Tuesday, October 23, 2012

Questionable Trek vol. 30

A couple weeks ago we asked about Captain Kirk's best qualities, but no man is perfect... except maybe me. :) So maybe we should flip that around?

Question: "What is Capt. James T. Kirk's worst quality as a leader?"

Scott's Answer: I struggled with this one. I really did. An exhaustive Google search came up with all sorts of articles with titles like "Captain Kirk's Best Qualities" but with no mention of his flaws. At the end of the day, I'd say that he could come across as arrogant now and then. Not all the time, mind you, but it was there. On one hand, I suppose a touch of arrogance is required to attain a position like his. On the other hand, sometimes you just want to say, "Dude, you don't know everything!" [smile]

Andrew's Answer: Kirk has flaws? Who knew? Actually, I don't think he does, at least not in the series. In the films, sure, but that's not the real Kirk. So I'm going to go a little philosophical on this one. I think Kirk's biggest problem is that he makes no room in his life for a family. Kirk focuses so excessively on his duty that he's become rather one-dimensional and I that while this makes him an incredible leader, it also will deprive him of the things that are most important in life. It makes me feel sad for him.


Commander Max said...

This sort of thing is all about perception.

Plus STTOS was a product of it's day, at that time they played up different qualities. Kirk was written as the ideal commander, confident, always making the right decisions. Not unlike the public image of many military figures at the time. Family was something you stayed away from, not that it wasn't important. More like it was none of your business. In leadership you do not show weakness, something out current embarrassment and chief should have learned.

In my opinion the character's weakness would have been womanizing. Which would not have been considered a weakness in leadership, but in morality.

shawn said...

Oh sure, he gets all the credit and all the Leg, but what about us?

Dead Redshirts.

Tennessee Jed said...

I'm with Commander Max - if you have to name a weakness, it's that he is Captain James T. Horndog. Alien sex? You betcha! And, if Kirk were around in the 90's, there just may have been a yeoman Lewinsky.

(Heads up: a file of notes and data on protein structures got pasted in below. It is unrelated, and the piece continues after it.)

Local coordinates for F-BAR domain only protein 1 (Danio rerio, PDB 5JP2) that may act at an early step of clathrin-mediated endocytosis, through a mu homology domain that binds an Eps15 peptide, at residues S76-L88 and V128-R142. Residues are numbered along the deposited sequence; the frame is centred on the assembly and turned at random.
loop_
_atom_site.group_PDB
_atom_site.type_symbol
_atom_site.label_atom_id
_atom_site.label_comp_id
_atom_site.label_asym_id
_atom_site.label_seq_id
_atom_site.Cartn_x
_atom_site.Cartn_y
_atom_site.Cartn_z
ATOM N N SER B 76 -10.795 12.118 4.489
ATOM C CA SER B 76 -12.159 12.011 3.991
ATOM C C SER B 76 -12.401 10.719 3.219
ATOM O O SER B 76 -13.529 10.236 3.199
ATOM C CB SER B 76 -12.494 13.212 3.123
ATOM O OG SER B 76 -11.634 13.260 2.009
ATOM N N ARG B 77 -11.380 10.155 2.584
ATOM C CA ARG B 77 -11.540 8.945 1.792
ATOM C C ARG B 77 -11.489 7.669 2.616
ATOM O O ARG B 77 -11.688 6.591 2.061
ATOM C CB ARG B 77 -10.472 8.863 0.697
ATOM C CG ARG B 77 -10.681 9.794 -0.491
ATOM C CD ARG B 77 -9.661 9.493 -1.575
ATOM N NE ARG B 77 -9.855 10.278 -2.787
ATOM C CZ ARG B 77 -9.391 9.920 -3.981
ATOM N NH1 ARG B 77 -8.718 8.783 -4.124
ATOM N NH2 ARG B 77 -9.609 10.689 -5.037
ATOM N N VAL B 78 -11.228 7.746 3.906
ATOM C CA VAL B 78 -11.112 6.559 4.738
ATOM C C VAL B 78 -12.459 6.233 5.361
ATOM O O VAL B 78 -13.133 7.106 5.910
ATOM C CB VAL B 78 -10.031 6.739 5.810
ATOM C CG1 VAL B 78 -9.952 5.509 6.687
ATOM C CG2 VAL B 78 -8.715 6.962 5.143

BIG MO said...

His one weakness? Hmmm... Perhaps General Chang from ST: VI said it best: Kirk "violated the chain of command whenever it suited him." Since the "violations" always turned out for the better, Starfleet looked the other way, and maybe even encouraged it.

Possibly another would be repeatedly taking most or all of his command staff with him down to planets (science/first officer and the heads of medical and engineering). One good shot from a potential enemy -- or a vengeful Redshirt -- would have decapitated the Enterprise command.

Also: Andrew, your comment about TOS Kirk being the "real" Kirk is quite interesting. I had never thought about it that way before, but in a sense you're right, because the movie Kirk has one over-all theme (for lack of a better word): family. Kirk feels his age -- more precisely, his career's age -- and when he meets the adult David in TWOK, he laments about "my life that could have been." Losing David right after losing Spock wounded him deeply, and he took refuge in his rightful place: commanding a starship, his de facto family.

Of course, he doesn't show that to the crew, and really only lowers his personal shields somewhat to Bones. The same is true for Kirk in the series, as just about the only time he gets intensely personal is once again to McCoy, when Kirk let Edith Keeler die.

So, the "true" Kirk is his public and private persona, and he really only lets McCoy see behind the curtains.

(Does that make sense? I'm running on little sleep here.)

BIG MO said...

Jed - A "yeoman Lewinsky" - Ha! Glad I wasn't drinking my coffee when I read that.

tryanmax said...

I keep going back to that stupid green wrap. What the heck was that? Fashion sense is Kirk's major flaw.

Anonymous said...